1. Establish the role of ericoid mycorrhizal fungi (ErMF) on organic Phosphorus uptake
    1. We developed a system of axenic root growth in cranberry cuttings using hydroponics and are currently trialing methods of inoculation. This system of root development differs from standard cranberry cutting methods in that it provides us with roots free of media entanglement, an ongoing issue with the extremely fine ericoid roots. Cranberry cuttings are made from runner tissue (lateral vegetative growth), surface sterilized, and trimmed of excess leaf tissue. The tops of the cuttings are coated in petroleum jelly to minimize transpiration. Sets of 40 cuttings are suspended in 10L tubs of microfiltered water via foam holders. Each tub is supplemented with an oxygen pump and weekly maintenance of water changes and added macro- and micronutrients. The hydroponic system is kept at an ambient temperature of approximately 85F to encourage growth. We typically see cuttings begin to root within one week.
    2. We also designed and implemented a hydroponic pod system to quickly and efficiently inoculate sample groups of rooted cranberry cuttings with ATCC 32985. The system encourages connection of developing roots and mycelia by maintaining close proximity and minimizing disruption, without the need to remove the plant from a hydroponic environment. Upon root development in the hydroponics system, cuttings in each condition are inoculated with mycelial tissue from liquid culture of ATCC 32985. Colonization takes approximately six days to occur after inoculation and is confirmed via staining and microscopy.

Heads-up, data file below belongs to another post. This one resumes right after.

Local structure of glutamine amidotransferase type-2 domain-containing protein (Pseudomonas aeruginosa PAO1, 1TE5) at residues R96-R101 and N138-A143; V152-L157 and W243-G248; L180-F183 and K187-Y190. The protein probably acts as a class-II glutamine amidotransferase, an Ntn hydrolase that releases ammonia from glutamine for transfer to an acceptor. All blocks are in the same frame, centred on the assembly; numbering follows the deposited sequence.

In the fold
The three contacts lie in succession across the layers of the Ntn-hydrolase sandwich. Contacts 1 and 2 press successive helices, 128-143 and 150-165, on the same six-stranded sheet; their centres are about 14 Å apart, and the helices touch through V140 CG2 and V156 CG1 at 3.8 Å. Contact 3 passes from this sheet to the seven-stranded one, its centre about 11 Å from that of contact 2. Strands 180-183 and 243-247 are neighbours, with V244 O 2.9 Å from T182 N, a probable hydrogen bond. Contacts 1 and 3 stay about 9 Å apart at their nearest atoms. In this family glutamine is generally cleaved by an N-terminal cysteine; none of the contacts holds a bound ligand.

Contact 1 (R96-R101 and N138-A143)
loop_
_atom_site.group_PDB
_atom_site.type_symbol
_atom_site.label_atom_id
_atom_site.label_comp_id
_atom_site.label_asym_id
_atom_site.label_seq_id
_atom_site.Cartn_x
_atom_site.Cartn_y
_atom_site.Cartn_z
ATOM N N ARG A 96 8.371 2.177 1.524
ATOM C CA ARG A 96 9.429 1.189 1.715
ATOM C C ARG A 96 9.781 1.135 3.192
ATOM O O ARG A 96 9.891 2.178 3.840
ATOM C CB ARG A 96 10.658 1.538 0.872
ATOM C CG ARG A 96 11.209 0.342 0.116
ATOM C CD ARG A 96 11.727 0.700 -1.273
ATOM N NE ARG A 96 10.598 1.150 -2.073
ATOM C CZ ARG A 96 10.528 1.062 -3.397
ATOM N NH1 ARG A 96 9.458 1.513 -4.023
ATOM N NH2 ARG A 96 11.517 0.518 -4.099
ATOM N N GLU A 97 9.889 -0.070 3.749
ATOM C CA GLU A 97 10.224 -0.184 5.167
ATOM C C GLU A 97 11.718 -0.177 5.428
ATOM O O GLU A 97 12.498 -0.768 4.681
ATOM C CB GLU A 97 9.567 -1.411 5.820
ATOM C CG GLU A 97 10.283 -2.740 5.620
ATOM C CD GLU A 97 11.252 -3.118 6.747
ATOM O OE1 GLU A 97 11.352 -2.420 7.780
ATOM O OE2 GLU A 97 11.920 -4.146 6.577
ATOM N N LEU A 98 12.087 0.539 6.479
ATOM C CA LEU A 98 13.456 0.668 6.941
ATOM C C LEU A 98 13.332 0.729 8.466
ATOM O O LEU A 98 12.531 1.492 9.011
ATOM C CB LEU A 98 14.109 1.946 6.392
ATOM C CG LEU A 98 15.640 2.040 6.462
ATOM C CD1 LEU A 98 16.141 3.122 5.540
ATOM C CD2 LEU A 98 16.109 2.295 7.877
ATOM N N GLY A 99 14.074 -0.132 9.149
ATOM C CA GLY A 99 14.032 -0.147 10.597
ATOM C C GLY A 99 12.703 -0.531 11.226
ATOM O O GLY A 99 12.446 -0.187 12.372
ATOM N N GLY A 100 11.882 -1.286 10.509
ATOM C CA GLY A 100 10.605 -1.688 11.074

3. We calculated the chemistry for various levels of organic and inorganic P input in the aqueous nutrient supplements injected into the hydroponic system, allowing us to compare uptake of organic and inorganic P in inoculated and non-inoculated cranberry plants. Also explored were many potential protocols for P analysis, further laying groundwork for our P uptake study. Ultimately we decided on the malachite green colorimetric assay.
    4. Possibly the most significant step was the use of a Phytase Screening Media (PSM) as an indicator of organic P processing by the fungi. We had great success using PSM with the ATCC 32985 strain. This agar media recipe incorporates organic P in the form of phytin; if the fungi on the plate produce the proper enzyme to break it down (phytase), there is a clear visual indicator of success in the form of a “clearing zone” of transparency in the agar surrounding the fungal tissue. We showed that, at least in isolation, ErMF can break down organic P.